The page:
In respect to the ecological aspects promoted in the “15-Minute City” concept, modern technologies have been identified as being a proponent in the prospects of achieving sustainability and resilience in cities. For instance, one area that Smart City researchers advocate for is the adoption of mixed-use housing models that promote compactness [21,55], efficient use of resources like energy and water [56], increase in proximity [57] and in the promotion of adequate land use [57,58]. When compounded, all these factors have a positive bearing in promoting ecological sustainability, while at the same time enhancing the quality of life of the citizens. Further, by adopting modern technology, especially in the building, planning and construction sectors, modern trends being pursued in the concept encourage the incorporating of green and civic aspects in building and planning. That is, encouraging the use of green building and planning systems and technologies, including green spaces in the built environment, embracing use of green roofing and walls among others -through the careful planning, optimisation and retrofitting of spaces and built structures.
Adding to this philosophy, we advocate for the need for quality human interaction and that participatory processes are encouraged at varying scales of planning processes, through conception to after construction, through feedback loops. With modern smart technologies that cities are pursuing, this aspect of interaction is becoming possible, and should become a norm as is widely expressed by Gehl [37]. For instance, in respect to participation in a diverse society, it has been observed that urban managers and planners are now able to interact with residents using different communication platforms through both closed (through intranet systems) and open loop system, like social media. The latter have gained popularity during the last decades since the advent of social media platforms, coupled with the decreasing price of internet connectivity and increasing bandwidth rate (from 2 Mbps in 2000 to over 1 Gbps in 2015 [59]). For the internet, the NCTA [60] notes that the speed increased by over 10,000% fold in the last 15 years, and is expected to increase even further in the future with the emergence of 6G mobile connectivity technology [60,61] and have become critical tool in generating massive amounts of data, which when processed and analyzed have enabled cities to improve on areas like branding through place identity [62,63]. For instance, there are now cities like Amsterdam, New York and others relying on the power of social media to market, create and advocate for their place identity [64]. Other cities, like Amsterdam, have been using the power digital solution to enhance its position as the ultimate world cycling city [63].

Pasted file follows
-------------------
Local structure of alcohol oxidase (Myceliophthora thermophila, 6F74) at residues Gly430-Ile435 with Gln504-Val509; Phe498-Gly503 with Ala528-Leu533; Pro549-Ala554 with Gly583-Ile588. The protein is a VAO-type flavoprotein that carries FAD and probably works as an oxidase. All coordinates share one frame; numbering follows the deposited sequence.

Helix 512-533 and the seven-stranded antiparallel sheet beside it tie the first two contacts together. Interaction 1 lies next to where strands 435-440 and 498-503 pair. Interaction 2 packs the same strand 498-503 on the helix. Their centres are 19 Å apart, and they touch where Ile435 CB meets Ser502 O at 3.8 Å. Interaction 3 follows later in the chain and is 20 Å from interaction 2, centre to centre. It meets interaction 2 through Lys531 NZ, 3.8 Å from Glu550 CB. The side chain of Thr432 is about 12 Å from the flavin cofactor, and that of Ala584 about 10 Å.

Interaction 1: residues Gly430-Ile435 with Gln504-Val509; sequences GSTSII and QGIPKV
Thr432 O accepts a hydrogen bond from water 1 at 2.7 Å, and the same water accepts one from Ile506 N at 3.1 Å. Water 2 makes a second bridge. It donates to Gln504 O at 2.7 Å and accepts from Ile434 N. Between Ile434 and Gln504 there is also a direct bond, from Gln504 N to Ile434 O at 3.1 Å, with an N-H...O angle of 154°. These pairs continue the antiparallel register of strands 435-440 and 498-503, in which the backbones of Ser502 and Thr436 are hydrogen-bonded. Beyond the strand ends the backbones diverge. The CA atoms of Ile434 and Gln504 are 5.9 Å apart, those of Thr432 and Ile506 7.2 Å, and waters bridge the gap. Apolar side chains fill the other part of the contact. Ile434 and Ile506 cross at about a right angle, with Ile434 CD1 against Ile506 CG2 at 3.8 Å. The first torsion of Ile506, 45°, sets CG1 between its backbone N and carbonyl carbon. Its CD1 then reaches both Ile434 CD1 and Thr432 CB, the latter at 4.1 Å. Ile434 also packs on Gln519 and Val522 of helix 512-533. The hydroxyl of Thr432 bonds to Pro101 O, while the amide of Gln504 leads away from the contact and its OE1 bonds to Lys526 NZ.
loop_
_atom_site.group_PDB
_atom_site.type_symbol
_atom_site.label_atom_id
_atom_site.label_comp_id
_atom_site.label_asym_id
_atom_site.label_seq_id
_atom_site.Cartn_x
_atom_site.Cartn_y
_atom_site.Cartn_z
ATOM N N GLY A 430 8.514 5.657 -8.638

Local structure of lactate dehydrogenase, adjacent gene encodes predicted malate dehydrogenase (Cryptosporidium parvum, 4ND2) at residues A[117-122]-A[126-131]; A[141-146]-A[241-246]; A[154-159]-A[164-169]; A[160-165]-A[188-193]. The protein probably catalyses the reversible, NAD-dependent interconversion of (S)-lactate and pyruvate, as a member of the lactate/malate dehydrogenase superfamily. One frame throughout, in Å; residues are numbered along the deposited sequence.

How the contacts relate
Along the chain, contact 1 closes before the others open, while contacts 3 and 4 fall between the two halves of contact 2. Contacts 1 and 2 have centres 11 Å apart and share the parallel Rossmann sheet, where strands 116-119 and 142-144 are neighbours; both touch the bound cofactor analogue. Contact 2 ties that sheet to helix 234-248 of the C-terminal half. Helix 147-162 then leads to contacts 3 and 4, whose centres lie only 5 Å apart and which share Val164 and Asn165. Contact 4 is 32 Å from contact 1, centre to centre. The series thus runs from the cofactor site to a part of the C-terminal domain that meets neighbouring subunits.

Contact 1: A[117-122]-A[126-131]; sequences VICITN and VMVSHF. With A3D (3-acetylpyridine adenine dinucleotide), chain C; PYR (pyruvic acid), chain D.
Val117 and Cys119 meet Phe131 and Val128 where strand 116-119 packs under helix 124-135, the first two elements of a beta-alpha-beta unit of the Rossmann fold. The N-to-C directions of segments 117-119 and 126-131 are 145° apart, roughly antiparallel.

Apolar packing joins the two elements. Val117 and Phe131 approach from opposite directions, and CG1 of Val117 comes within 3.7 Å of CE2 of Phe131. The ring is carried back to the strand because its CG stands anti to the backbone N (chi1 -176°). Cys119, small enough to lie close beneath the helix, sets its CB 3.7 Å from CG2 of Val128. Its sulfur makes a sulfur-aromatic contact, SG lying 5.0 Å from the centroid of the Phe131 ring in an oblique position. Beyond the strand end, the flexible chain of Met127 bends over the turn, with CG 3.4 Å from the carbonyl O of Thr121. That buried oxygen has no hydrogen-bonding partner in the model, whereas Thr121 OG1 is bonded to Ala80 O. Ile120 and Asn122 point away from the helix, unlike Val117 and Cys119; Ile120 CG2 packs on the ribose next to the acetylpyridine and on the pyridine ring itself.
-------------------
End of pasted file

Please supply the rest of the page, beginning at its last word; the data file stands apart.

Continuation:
The advantage of this practice is that cities are able to draw not only tourism traffic, but also local ones, which ultimately help improve their economic status through increased job opportunity and increased revenue flow, while capitalizing on resiliency outcomes [65]. The place identity concept also allows cities to create new or capitalize on their inherent and unique heritage like culture, art, education, health and others; thus, allowing them to remain competitive, while retaining their uniqueness and community heritage -which is often an issue in rapidly gentrified cities. Further to this, Parente [66] notes that when place identity is well crafted, deployed and achieved, cities are able to attract new business opportunities, and in the long-turn manage to contribute toward improving the quality of lives of its residents, while reverberating positively on adjacent urban areas. The “15-Minute City” concept, on its right supports such drives and advocates for the promotion of place identity through the concept of chrono-urbanism, allow those seeking alternative lifestyles -away from the automobile dependent cities, to access almost urban services and amenities within walkable and biking distance.